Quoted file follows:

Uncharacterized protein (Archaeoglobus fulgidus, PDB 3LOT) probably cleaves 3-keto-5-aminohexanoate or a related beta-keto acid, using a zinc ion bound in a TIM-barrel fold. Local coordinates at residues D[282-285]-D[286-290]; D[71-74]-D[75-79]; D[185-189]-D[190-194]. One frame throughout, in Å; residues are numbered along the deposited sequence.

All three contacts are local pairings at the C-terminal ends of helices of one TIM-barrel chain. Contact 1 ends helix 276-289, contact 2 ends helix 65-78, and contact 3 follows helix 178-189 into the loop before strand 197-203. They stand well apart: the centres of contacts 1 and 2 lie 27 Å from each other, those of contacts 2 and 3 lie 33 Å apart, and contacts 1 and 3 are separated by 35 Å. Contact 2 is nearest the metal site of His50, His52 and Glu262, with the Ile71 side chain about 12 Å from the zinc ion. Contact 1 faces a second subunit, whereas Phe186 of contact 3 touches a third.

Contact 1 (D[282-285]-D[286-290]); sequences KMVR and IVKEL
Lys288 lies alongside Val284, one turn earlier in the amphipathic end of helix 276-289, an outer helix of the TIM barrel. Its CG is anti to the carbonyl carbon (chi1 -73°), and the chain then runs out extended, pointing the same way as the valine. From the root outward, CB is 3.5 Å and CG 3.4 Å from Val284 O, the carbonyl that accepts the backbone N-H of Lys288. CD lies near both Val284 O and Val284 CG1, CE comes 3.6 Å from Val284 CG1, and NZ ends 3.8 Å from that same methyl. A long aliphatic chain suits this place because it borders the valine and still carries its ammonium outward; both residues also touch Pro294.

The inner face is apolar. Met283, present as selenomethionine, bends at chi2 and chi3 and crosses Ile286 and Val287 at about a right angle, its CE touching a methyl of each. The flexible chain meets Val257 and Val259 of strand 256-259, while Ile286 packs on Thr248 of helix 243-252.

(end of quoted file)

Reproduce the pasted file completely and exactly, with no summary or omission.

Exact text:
Uncharacterized protein (Archaeoglobus fulgidus, PDB 3LOT) probably cleaves 3-keto-5-aminohexanoate or a related beta-keto acid, using a zinc ion bound in a TIM-barrel fold. Local coordinates at residues D[282-285]-D[286-290]; D[71-74]-D[75-79]; D[185-189]-D[190-194]. One frame throughout, in Å; residues are numbered along the deposited sequence.

All three contacts are local pairings at the C-terminal ends of helices of one TIM-barrel chain. Contact 1 ends helix 276-289, contact 2 ends helix 65-78, and contact 3 follows helix 178-189 into the loop before strand 197-203. They stand well apart: the centres of contacts 1 and 2 lie 27 Å from each other, those of contacts 2 and 3 lie 33 Å apart, and contacts 1 and 3 are separated by 35 Å. Contact 2 is nearest the metal site of His50, His52 and Glu262, with the Ile71 side chain about 12 Å from the zinc ion. Contact 1 faces a second subunit, whereas Phe186 of contact 3 touches a third.

Contact 1 (D[282-285]-D[286-290]); sequences KMVR and IVKEL
Lys288 lies alongside Val284, one turn earlier in the amphipathic end of helix 276-289, an outer helix of the TIM barrel. Its CG is anti to the carbonyl carbon (chi1 -73°), and the chain then runs out extended, pointing the same way as the valine. From the root outward, CB is 3.5 Å and CG 3.4 Å from Val284 O, the carbonyl that accepts the backbone N-H of Lys288. CD lies near both Val284 O and Val284 CG1, CE comes 3.6 Å from Val284 CG1, and NZ ends 3.8 Å from that same methyl. A long aliphatic chain suits this place because it borders the valine and still carries its ammonium outward; both residues also touch Pro294.

The inner face is apolar. Met283, present as selenomethionine, bends at chi2 and chi3 and crosses Ile286 and Val287 at about a right angle, its CE touching a methyl of each. The flexible chain meets Val257 and Val259 of strand 256-259, while Ile286 packs on Thr248 of helix 243-252.